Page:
The global inflation rate, which stood at 4.7 per cent in 2021, is expected to rise to 8.8 per cent by the end of 2022. India, however, is expected to grow by 6.8 per cent in the current fiscal year and by 6.4 per cent in the following year. India is a model for others in achieving similar economic growth and stability.
The G-20 declaration, which predominantly echoed Indian ideas, vowed to push for global macro-economic stability by giving nations, particularly disadvantaged ones, a platform to improve their financial resilience.
Indian economists have a better understanding of middle-income and low-income countries. India, with its unique perspective, can help the G-20 achieve its goal of enhancing the financial resilience of these nations.
India’s economic model, which has advocated for open, liberal markets that provide opportunities to even the most vulnerable, has garnered praise from countries and organisations throughout the world.
Over the last one year particularly India, has been able to maintain cordial relations with two U.S. administrations, in to addition to Russia and Iran, and despite mounting global pressure, has been able to maintain positive diplomatic ties with all countries and factions.
This is also a historic time for the G-20, which will now be led by a nation that has always placed “dialogue and diplomacy” at the centre of its approach to international relations. India’s diplomatic and economic policies have helped the country achieve significant growth at a time when other economies have failed or are struggling.
The Indian presidency has received support from various quarters, the latest being from the U.S. and France. The American and French presidents in their tweets have declared their support to India’s chair at these two fora.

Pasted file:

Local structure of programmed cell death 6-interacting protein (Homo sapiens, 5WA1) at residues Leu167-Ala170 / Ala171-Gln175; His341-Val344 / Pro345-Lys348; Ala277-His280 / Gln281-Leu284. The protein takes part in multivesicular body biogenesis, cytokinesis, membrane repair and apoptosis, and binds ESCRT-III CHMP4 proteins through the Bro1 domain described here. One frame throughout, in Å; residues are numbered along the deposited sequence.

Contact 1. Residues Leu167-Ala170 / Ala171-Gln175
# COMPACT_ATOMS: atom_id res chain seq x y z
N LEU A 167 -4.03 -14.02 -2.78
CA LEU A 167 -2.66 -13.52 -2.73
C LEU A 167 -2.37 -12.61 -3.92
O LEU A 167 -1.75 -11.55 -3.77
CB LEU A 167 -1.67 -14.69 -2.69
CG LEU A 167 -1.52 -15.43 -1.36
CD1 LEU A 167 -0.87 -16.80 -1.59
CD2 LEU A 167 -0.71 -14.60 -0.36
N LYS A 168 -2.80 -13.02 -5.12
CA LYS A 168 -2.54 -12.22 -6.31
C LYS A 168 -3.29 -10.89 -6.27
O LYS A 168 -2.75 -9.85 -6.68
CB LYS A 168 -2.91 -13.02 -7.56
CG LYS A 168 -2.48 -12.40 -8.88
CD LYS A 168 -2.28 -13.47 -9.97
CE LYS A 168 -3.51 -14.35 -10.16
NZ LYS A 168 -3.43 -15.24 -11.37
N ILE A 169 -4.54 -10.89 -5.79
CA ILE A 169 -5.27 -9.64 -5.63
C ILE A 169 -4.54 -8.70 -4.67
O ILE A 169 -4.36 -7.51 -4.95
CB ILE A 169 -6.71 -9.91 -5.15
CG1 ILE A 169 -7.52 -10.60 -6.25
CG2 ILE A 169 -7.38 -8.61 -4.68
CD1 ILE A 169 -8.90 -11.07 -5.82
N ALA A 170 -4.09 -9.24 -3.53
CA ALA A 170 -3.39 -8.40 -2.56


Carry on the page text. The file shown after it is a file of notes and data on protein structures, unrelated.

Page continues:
Thus, India seems to have the has full support of the global powers also, for initiating new thinking on tackling the global issues besides also an opportunity to become the voice of the Global South and help the UN to achieve more on its SDGs. Thus, at the moment the plate seems full for India and we really hope that India will be able to leave its mark both diplomatically and politically on the G-20 by acting in a pragmatic manner to solve the issue facing the global world.
It would be prudent for the Indian leadership to pursue those issues which will have a bearing on the future of the world, like climate change related activities, pursuing net zero, to find ways to establish a modified economic system which considers poor countries much more benignly and also empower the world organisations like the United Nations and make sure that it leaves a new apparatus through which voices of the poor could be heard and action taken on them, much more effectively.
Asad Mirza is a political commentator based in New Delhi. He was also associated with BBC Urdu Service and Khaleej Times of Dubai. He writes on Indian Muslims, educational, international affairs, interfaith and current affairs.